The Veldt and Inherent Struggles in Writing Sci-Fi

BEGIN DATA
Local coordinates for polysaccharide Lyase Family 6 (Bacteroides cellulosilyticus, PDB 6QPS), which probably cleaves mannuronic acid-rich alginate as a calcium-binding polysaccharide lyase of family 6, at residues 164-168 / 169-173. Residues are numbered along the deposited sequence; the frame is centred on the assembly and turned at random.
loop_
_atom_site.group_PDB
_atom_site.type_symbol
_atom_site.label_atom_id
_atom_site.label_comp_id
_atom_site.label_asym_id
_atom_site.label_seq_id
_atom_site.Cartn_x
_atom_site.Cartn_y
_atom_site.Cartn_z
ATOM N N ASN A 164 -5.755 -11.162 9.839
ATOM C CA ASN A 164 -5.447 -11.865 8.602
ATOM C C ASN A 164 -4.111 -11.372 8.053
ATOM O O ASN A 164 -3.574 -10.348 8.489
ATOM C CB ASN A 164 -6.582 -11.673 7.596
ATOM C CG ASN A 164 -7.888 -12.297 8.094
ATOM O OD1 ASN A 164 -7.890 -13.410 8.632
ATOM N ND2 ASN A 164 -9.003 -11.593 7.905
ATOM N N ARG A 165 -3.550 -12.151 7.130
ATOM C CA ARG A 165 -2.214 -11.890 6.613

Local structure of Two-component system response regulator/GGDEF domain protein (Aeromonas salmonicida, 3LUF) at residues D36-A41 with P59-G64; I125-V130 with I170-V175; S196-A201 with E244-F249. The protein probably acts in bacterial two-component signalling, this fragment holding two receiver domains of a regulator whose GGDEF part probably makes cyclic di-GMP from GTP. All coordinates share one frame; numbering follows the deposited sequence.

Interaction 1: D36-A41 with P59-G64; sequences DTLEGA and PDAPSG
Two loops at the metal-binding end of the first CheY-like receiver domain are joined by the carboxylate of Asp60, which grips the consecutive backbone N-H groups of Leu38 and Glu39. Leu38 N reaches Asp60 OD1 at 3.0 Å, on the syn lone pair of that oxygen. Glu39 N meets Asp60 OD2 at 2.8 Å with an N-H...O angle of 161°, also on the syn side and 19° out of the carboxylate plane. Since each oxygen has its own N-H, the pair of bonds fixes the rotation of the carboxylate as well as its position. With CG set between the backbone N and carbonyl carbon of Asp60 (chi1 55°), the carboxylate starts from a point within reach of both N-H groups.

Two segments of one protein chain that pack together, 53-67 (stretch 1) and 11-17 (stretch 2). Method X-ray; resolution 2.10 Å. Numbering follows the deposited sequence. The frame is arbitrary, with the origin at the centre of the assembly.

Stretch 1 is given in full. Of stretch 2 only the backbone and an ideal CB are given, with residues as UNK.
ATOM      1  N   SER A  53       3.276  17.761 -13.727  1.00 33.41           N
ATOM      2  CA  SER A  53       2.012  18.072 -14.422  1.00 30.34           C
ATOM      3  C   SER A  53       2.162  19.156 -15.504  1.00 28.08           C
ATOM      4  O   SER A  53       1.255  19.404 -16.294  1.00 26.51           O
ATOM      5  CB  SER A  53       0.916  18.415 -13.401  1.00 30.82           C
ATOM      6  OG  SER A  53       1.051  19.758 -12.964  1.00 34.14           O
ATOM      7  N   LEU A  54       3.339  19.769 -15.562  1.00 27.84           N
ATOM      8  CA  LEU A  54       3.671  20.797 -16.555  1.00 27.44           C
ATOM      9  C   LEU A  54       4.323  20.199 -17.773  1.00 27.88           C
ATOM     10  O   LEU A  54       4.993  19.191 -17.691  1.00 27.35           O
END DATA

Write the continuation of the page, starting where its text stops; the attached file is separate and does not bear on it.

“The Veldt” by Ray Bradbury highlights inherent problems a writer can face when confronted with science fiction. Sci-fi as a genre has different rules that separate it from other fiction. As the name suggests, it requires science; a plausibility in the fantastical elements that lends the work credence. Often it is self indulgent in optimistically looking toward the future at what marvels technology will bring. At other times, such as in Cyberpunk, it can be used as a backdrop to showcase the negative aspects of society and where the future will take them. In either case, the science is the pivotal aspect, and as such needs to be convincing for the rest of the story to hold up. Sci-fi rarely has fantasy elements without bearing the moniker of Sci-fi Fantasy to quantify it within the genre, since fantasy elements by nature neither can be nor need to be explained by science. That explanation is still required in all sci-fi, and as such suspension of disbelief (necessary for any good story of any genre) needs to pull double duty for the story to be convincing. This brings us to “The Veldt,” which unfortunately fails to capture my suspension of disbelief. The technology and its use is represented fine, but the ending stinger is where it really loses me. The lions (which are stated over and over as being illusionary constructs of the nursery) magically come to life and devour the parents. How? Why does this happen? If the lions are just light particles and falsified sensory information to make the subjects believe they are real, how can they make actual physical contact with the parents? They may be convinced they are being mauled, sure. But the teeth would not rip their flesh. The parents would presumably still be lying there when the psychiatrist got there, writhing and screaming as if in a nightmare, but otherwise perfectly fine. I suppose Bradbury expects us to believe that the children fiddling with the wiring of the room would make for the ability to manifest a living animal from nothing? They are children, and unless the room also contains a 3D printer capable of sewing muscle tissue into an autonomous form then those kids are shit out of luck. So did the children murder their parents themselves and eat them in the midst of the illusions distracting them? That’s a much more terrifying and interesting theory that most definitely should have been addressed if that were the case. In the end, the nursery as we know it is incapable of performing as it did. Even if it were, such a thing would never acquire government approval to be sold to anyone, let alone for use with children. Without convincing elements, the story’s larger implications carry no weight. Such a thing would never happen even within the world of the story. In another genre it might be passable, but sci-fi needs this kind of validation more than others. There is no magic in this world. Their house wasn’t haunted. The story was just poorly written. Surely it has the potential to be plausible if the author tried to make it so. Maybe it’s a test model? Maybe instead of illusions it uses animatronics or nanobots or connects to the brain in a way that mental trauma could cause permanent damage? This argument lacks validity however, because that is not the story we were given. Illusions cannot eat people, and Bradbury failed to make me believe his story. Without believability, sci-fi has nothing.